Absent Time Machine, I still wouldn’t have lost anything — then as now, I was using several other mechanisms — but it would’ve been MUCH more hassle and taken MUCH more time and effort. Those paths need to exist, though — what if they’d taken the drive? Or what if the house had burned down? Or ….
Now, go and do likewise.
This six-song set at NPR’s Tiny Desk Concerts is maybe the finest, tightest concert you’ll ever see. And it’s in an office.
To be fair: they brought a horn section.
Rodgers, if you’re somehow unaware, is a GIANT of American music. He wrote, co-wrote, or produced SO MUCH music you know by heart even if you were never specifically a Chic fan (about which: you should be). Wikipedia kinda sums up his impact: “The co-founder of Chic, he has written, produced, and performed on records that have sold more than 500 million albums and 75 million singles worldwide.”
- “Le Freak,” by Chic, from 1978.
- “I’m Coming Out,” originally recorded by Diana Ross in 1980, but written and produced by Rodgers and his longtime bandmate and musical partner Bernard Edwards (who sadly passed away in 1996).
- “We Are Family,” a 1979 hit recorded by Sister Sledge, written and produced by Rodgers and Edwards.
- “Get Lucky,” the Daft Punk hit from 2013, which you may or may not know was a colaboration with Pharrell and Rodgers.
- “Good Times,” the 1979 Chic hit that has become one of the most sampled songs in American music — and, not for nothing, was one of the FIRST; a sample of it underlies “Rapper’s Delight” which came out the same year.
- “Let’s Dance,” the Bowie song from 1983, which Rodgers produced and plays guitar on.
Oh, and there’s a surprise appearance by a little ditty written by Rodgers for a beloved late 80s film somewhere in the middle. :)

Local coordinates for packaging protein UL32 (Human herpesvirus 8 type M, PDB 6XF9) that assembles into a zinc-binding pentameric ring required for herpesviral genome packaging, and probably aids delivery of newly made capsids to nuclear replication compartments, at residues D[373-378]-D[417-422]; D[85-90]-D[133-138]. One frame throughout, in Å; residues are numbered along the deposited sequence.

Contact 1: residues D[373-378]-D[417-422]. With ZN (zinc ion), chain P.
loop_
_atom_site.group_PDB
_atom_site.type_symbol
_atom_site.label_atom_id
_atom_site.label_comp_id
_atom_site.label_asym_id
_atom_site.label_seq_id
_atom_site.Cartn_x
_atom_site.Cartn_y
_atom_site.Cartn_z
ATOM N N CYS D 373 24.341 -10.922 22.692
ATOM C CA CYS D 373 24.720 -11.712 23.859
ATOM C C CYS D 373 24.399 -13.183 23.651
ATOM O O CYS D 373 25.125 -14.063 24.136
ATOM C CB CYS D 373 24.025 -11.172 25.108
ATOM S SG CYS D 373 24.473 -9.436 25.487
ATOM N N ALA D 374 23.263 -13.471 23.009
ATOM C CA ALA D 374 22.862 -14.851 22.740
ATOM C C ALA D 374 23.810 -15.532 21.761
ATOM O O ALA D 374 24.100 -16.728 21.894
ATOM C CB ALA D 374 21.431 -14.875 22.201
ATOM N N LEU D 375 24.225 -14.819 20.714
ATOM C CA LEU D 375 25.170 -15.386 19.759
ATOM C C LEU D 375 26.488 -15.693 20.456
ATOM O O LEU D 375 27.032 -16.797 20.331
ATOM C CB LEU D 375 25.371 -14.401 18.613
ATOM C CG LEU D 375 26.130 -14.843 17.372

Make time. You won’t be sorry. Play it loud.
Anthrax and Chuck D bring the noise, again, and have Lost No Steps. This performance is part of the 40th anniversary for Anthrax, in case you weren’t feeling old enough yet.
(The original collaboration, from 1991, is here. Watching it now, I realize you can date a given Anthrax performance by the length of Scott’s goatee — kinda like the width of Johnny’s lapels in old Tonight Show reruns.)
This is being passed around quite a bit right now, and it’s true: “Mickey” artist and longtime choreographer Toni Basil was born on this day in 1943. And yes, it’s alarming to find out the artist of a song of your youth is an octogenarian, but! there’s more here.
“Mickey” was a hit in 1982. This means that the simple, almost throwback song was released when Basil was already almost 40, and nowhere near the young ingenue she appeared to be in the video. I mean, well done to Ms Basil, but it’s a thing, and it means she was nearly a generation older than we assumed she was when she became quote-unquote famous.
Turns out, though, that she was almost 20 years deep in a fairly accomplished entertainment career when became a one-hit wonder (lol). Like, per Wikipedia, she was a lead dancer in the 1964 film “Pajama Party,” and appeared in the Elvis-vehicle “Viva Las Vegas” that same year. By the mid-60s she was in demand as a choreographer, and released her first single in 1966.
If you review the top hits of 1982, another female artist near the top is Joan Jett, who was only 24 in 1982. Billy Idol is only 3 years older than Jett. That’s more what we expect of pop artists, and that’s why we all blithely assumed she was in their cohort, and that’s what sets us up for this “holy shit Toni Basil is 80” moment.
Instead of being shocked at her age, though, be impressed by her resume — a resume already pretty impressive BEFORE her “one hit wonder” 41 years ago.
Now, in at least one school district there, no book is allowed if it has any LGBTQ characters at all. They are not allowed to exist.
Wojtek was a Syrian brown bear who somewhat famously “served” in the Polish military during WWII. I mean, the scare quotes are probably not required; he absolutely did mimic his soldier caretakers, and that included saluting, marching, and literally carrying ammo crates, which sounds a lot like literally serving to me.